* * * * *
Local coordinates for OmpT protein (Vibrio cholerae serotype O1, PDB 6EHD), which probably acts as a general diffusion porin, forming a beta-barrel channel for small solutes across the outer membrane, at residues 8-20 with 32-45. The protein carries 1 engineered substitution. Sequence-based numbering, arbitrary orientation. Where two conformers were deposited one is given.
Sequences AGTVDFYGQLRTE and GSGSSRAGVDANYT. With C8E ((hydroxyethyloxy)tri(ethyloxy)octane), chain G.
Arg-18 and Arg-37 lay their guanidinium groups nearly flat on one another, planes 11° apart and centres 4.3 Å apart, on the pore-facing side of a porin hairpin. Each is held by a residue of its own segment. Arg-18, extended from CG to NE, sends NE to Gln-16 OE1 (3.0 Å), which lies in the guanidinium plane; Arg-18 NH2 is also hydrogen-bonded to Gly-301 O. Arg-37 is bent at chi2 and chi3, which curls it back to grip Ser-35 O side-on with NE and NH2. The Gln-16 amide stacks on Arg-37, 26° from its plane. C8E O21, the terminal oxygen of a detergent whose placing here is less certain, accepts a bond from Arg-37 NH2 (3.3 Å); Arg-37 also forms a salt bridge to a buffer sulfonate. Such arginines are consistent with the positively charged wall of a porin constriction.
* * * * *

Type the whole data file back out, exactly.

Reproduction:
Local coordinates for OmpT protein (Vibrio cholerae serotype O1, PDB 6EHD), which probably acts as a general diffusion porin, forming a beta-barrel channel for small solutes across the outer membrane, at residues 8-20 with 32-45. The protein carries 1 engineered substitution. Sequence-based numbering, arbitrary orientation. Where two conformers were deposited one is given.
Sequences AGTVDFYGQLRTE and GSGSSRAGVDANYT. With C8E ((hydroxyethyloxy)tri(ethyloxy)octane), chain G.
Arg-18 and Arg-37 lay their guanidinium groups nearly flat on one another, planes 11° apart and centres 4.3 Å apart, on the pore-facing side of a porin hairpin. Each is held by a residue of its own segment. Arg-18, extended from CG to NE, sends NE to Gln-16 OE1 (3.0 Å), which lies in the guanidinium plane; Arg-18 NH2 is also hydrogen-bonded to Gly-301 O. Arg-37 is bent at chi2 and chi3, which curls it back to grip Ser-35 O side-on with NE and NH2. The Gln-16 amide stacks on Arg-37, 26° from its plane. C8E O21, the terminal oxygen of a detergent whose placing here is less certain, accepts a bond from Arg-37 NH2 (3.3 Å); Arg-37 also forms a salt bridge to a buffer sulfonate. Such arginines are consistent with the positively charged wall of a porin constriction.